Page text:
Next, the sections are broken up into lots. These may be identified with numbers, letters or alphanumeric combinations. Alternatively, in a cemetery that’s set up with an organized grid pattern, lots may be broken into rows instead of sections.

Finally, the smallest unit of cemetery organization is the space or burial plot. This is the specific location where a grave is.

Therefore, a specific grave may be located in the North Memorial Garden, Row 9, Space 2 or in the Statue Honor Garden, Section 11, Space 15.

How do you map a graveyard?

First, you must gather information about where all the graves and other structures are located. This may involve the use of GPR technology to survey the cemetery and ensure there aren’t unmarked graves that must be noted. The survey also includes gathering measurements and location data to support an accurate visual representation of the cemetery.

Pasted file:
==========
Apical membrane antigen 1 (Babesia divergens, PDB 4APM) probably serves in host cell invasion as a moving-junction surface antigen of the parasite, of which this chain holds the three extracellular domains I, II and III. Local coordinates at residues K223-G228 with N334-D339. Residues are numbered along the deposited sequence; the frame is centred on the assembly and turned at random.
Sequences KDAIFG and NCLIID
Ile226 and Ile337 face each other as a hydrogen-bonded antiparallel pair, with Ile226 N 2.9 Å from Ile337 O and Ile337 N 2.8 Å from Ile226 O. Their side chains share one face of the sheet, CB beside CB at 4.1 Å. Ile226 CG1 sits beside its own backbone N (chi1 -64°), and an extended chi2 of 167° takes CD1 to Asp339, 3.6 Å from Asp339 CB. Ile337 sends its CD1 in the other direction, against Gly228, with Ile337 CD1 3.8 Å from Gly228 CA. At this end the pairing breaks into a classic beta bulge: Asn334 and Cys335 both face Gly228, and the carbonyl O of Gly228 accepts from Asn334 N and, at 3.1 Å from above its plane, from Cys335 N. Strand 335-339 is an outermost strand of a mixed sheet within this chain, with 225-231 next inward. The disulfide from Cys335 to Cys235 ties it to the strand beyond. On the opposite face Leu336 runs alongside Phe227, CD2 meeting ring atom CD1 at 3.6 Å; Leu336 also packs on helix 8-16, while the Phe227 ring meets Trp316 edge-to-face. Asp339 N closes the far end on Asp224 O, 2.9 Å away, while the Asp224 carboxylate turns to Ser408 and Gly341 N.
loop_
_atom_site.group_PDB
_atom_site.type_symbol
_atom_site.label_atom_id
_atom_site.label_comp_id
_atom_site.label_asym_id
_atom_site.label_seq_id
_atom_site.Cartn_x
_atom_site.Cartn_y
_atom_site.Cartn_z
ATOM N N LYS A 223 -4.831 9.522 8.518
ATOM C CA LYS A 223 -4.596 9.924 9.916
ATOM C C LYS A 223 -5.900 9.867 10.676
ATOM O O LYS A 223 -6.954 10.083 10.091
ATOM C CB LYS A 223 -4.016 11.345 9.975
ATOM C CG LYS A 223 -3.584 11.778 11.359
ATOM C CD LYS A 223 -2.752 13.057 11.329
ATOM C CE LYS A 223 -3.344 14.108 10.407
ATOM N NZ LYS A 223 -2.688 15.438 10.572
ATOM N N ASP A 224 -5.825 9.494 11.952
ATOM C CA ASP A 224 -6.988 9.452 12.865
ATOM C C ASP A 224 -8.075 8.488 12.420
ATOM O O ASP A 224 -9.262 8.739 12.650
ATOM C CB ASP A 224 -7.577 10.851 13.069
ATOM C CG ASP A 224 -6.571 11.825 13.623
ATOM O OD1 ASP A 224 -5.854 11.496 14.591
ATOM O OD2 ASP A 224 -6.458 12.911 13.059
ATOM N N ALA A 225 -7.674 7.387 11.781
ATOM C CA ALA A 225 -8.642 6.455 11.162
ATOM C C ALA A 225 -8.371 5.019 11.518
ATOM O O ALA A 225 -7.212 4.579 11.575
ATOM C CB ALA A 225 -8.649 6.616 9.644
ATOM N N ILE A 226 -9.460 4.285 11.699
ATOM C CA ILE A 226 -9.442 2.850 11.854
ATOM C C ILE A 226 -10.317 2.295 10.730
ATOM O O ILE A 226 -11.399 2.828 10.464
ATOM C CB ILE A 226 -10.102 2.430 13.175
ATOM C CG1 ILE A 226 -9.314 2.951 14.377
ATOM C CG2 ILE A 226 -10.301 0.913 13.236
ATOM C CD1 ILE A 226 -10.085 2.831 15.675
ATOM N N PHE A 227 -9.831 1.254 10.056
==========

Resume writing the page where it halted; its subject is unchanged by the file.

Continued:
Once that’s done, the most common way to make a map is to use computer modeling to create a flat visualization of the area. In some cases, maps might be hand drawn by artists and/or cartographers.

What is a cemetery survey?

A cemetery survey is a systematic review of a cemetery’s grounds to gather detailed information about all grave sites and other structures. A comprehensive survey typically includes the use of ground-penetrating radar to understand what’s below the surface, as well as visual inspections and measurements of items above the surface. Information gathered in such a survey is often used to create cemetery maps.